Davidson-Wilder Blues Hedy West

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  • ℹ️ Published 12 years ago
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The Davidson-Wilder Blues
Hedy West
Old Times & Hard Times

Wilder and Davidson, Tennessee were tightly controlled company towns. The miners were paid in scrip which in turn they could only use at the company store. In 1932 wages were being cut again, union members were being fired. The United Mine Workers Union began a strike. The company turned off water and electricity to the town, and during the cold of winter took the doors off the people's homes.They also brought in strikebreakers from other areas of the state to work the mines. An expensive coal sorting machine went up in flames. A railroad bridge was destroyed by dynamite. Both union and non-union workers were shot at and some were wounded.

Barney Graham, the president of the local union, was shot and killed by two guards. Afterwards the remaining strikers were either evicted from their homes or simply gave up, leaving the area. The strike had been dragging on for nearly a year at this point. Prior to this the workers had their wages and hours cut repeatedly. The people were hungry and hurting before the strike, during the strike they were to the point of starving. James Still a student who along with other students delivered truck loads of food to the striking men and their families had this to say about his visit:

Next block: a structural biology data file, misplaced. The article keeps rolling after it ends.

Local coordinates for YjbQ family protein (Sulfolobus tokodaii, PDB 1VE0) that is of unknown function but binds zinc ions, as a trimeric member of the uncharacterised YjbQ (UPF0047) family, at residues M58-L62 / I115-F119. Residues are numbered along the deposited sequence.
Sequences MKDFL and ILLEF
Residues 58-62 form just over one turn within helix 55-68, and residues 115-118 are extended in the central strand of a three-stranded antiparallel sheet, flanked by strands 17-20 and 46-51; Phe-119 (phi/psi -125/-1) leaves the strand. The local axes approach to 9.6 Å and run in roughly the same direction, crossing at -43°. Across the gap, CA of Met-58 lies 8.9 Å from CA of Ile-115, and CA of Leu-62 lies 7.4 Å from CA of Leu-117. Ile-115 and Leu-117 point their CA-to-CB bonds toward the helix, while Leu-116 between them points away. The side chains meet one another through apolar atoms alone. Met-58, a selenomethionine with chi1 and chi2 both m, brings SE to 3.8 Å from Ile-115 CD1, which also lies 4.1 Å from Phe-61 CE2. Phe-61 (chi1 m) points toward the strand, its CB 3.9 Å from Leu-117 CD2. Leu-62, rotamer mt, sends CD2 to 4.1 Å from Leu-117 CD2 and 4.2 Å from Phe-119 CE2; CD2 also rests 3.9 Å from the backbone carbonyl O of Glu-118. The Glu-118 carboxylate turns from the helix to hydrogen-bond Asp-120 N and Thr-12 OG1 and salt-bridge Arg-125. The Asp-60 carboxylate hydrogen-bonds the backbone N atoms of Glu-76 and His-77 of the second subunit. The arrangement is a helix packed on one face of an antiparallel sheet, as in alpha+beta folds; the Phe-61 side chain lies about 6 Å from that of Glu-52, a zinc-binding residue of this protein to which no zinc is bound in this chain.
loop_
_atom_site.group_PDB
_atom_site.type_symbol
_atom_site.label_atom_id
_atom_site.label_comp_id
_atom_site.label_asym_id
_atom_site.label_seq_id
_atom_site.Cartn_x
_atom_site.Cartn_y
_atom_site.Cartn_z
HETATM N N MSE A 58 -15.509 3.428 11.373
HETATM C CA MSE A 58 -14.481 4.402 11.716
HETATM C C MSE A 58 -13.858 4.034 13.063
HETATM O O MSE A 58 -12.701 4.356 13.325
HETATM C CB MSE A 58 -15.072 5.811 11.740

"I spent a weekend at Wilder, Tennessee, where a strike has been in progress for more than a year...We found the people drawn and pale from malnourishment, although their resolve was strong and unshaken. They were held together by common misery. The town was divided, the scabs living in the houses on one side, the strikers on the other. There was a "dead line" that one crossed at his peril. On the strikers' side, water and electricity were cut off. It was my first inkling that folk could starve to death in the United States of America in plain view of a largely indifferent population."

💬 Comments
Author

Hedy was an important figure in the "folk revival" of the fifties as she was the genuine article - she had learned these songs at her grandmother's knee coming as she did from a mining family. She also wrote songs, a very talented lady.

Author — ClevBlue

Author

Thanks for the upload! Dad sold all his old records, so I can't listen to her anymore like in the old days.

Author — jonasjar